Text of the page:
Kim Critchley says there should be signs to warn pet owners if a trapper has set snares in the area.
Critchley found her pet dog, Caper dead after it got caught in a baited snare on Boxing Day.
She was out walking with the dog near the Bolger Park Road. The dog was off leash and was darting in and out of the woods near the road when it got caught in the snare.
"There was a pile of freshly cut pig hooves and a pile of six or seven snares all around the pig hooves. The dog just got caught in the snare and died," said an upset Critchley.
"It was horrific to find my dog that way."
Critchley says she thought the area would be off limits to trappers since it is so close to a road and provincial trails.
"There should be some warning to people who are out walking that traps are being set," said Critchley.
But Wade MacKinnon, the manager of Investigation Enforcement with the Department of Justice and Public Safety said while it is government land, traps are allowed to be set.
An investigation of the incident is underway to determine if any rules were broken.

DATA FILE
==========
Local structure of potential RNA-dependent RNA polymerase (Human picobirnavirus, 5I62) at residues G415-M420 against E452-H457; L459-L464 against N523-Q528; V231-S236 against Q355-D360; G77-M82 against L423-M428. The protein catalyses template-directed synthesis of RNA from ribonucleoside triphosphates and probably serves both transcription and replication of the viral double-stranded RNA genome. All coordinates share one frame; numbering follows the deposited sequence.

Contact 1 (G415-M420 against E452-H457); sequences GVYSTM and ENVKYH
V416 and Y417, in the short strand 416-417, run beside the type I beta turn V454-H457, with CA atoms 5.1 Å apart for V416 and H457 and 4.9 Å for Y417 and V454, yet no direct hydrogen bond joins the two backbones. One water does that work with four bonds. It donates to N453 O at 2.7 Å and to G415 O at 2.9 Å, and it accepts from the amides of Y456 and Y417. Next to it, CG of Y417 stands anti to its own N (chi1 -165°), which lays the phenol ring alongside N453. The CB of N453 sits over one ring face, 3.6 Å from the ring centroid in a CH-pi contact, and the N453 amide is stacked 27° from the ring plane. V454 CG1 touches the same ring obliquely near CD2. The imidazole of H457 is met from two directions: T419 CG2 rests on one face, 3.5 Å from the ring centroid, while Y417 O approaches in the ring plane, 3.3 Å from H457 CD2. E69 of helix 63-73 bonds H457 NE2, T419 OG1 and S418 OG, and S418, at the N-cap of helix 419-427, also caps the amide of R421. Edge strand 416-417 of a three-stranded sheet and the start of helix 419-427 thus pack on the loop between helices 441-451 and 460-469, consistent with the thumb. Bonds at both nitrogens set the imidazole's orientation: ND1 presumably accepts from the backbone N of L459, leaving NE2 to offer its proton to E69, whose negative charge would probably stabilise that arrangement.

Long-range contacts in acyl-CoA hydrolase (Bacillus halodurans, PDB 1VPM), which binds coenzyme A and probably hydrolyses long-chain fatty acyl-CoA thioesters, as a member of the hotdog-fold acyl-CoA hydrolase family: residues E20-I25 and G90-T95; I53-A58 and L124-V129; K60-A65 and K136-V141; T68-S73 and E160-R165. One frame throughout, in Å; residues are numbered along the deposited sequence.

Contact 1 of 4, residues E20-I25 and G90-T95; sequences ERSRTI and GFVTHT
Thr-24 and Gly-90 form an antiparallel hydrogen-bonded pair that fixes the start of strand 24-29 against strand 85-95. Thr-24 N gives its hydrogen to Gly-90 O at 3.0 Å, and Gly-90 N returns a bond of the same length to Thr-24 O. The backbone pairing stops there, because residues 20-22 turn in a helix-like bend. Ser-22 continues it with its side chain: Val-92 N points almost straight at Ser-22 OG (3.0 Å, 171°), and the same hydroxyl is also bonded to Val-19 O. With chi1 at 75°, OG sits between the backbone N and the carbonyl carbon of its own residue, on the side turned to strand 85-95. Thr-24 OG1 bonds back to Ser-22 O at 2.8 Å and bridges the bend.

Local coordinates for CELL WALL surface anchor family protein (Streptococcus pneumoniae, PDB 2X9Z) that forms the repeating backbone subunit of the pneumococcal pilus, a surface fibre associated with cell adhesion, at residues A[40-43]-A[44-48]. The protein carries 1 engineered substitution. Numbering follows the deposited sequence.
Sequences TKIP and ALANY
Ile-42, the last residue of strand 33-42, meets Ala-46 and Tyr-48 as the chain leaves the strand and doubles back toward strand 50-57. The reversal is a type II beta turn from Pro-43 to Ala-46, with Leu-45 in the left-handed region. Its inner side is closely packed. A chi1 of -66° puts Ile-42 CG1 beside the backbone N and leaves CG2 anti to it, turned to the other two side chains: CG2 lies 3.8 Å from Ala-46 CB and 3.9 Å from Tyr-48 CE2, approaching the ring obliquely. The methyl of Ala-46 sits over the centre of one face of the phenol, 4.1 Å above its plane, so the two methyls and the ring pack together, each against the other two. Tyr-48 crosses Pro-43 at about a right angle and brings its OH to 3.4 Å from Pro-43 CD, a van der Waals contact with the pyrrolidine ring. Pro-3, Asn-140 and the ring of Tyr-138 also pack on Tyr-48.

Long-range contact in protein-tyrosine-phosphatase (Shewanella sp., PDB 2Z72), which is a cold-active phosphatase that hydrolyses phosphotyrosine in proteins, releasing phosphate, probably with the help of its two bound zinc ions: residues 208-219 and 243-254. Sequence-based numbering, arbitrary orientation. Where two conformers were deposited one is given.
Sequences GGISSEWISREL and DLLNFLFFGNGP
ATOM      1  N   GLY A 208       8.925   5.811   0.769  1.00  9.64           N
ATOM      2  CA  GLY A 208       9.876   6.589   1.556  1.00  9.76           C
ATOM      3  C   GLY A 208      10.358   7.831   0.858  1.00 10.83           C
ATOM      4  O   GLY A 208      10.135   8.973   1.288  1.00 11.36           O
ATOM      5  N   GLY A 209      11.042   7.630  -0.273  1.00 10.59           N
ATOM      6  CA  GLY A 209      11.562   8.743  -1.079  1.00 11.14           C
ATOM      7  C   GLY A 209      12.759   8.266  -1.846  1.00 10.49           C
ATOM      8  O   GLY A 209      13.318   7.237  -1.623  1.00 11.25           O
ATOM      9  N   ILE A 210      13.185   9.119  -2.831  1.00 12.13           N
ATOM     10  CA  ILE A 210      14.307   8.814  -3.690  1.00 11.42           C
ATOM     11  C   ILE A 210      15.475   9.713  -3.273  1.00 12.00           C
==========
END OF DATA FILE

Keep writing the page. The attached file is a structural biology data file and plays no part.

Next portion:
"We have to look at distances, we have to look at licenses of course, and we also have to look at permission but it being on provincial land they were allowed to trap there," said MacKinnon.
It has been determined the gear is legal and allowed to be set close to the road because it is not a public right of way.
But now MacKinnon says he has to determine if the baited snares were set 300 m from the nearest home.
"It's very close so that's something we're still looking at," MacKinnon said.
The trapper was going to be contacted and spoken to about the incident.
MacKinnon says if the person was following all the rules, there will be no charges. If not, the trapper could face a $300 fine and loss of their trapping license for a year.
Snaring season on P.E.I. runs from mid-November until the end of January.
To date, MacKinnon says he's had three reports of dog caught in snares, but the other two dogs survived.
MacKinnon says pet owners need to be vigilant and keep their dogs on a leash. He adds there are no plans to put up signs to warn that snares or traps are set in the area.
MacKinnon adds trappers worry their gear may be vandalised or stolen.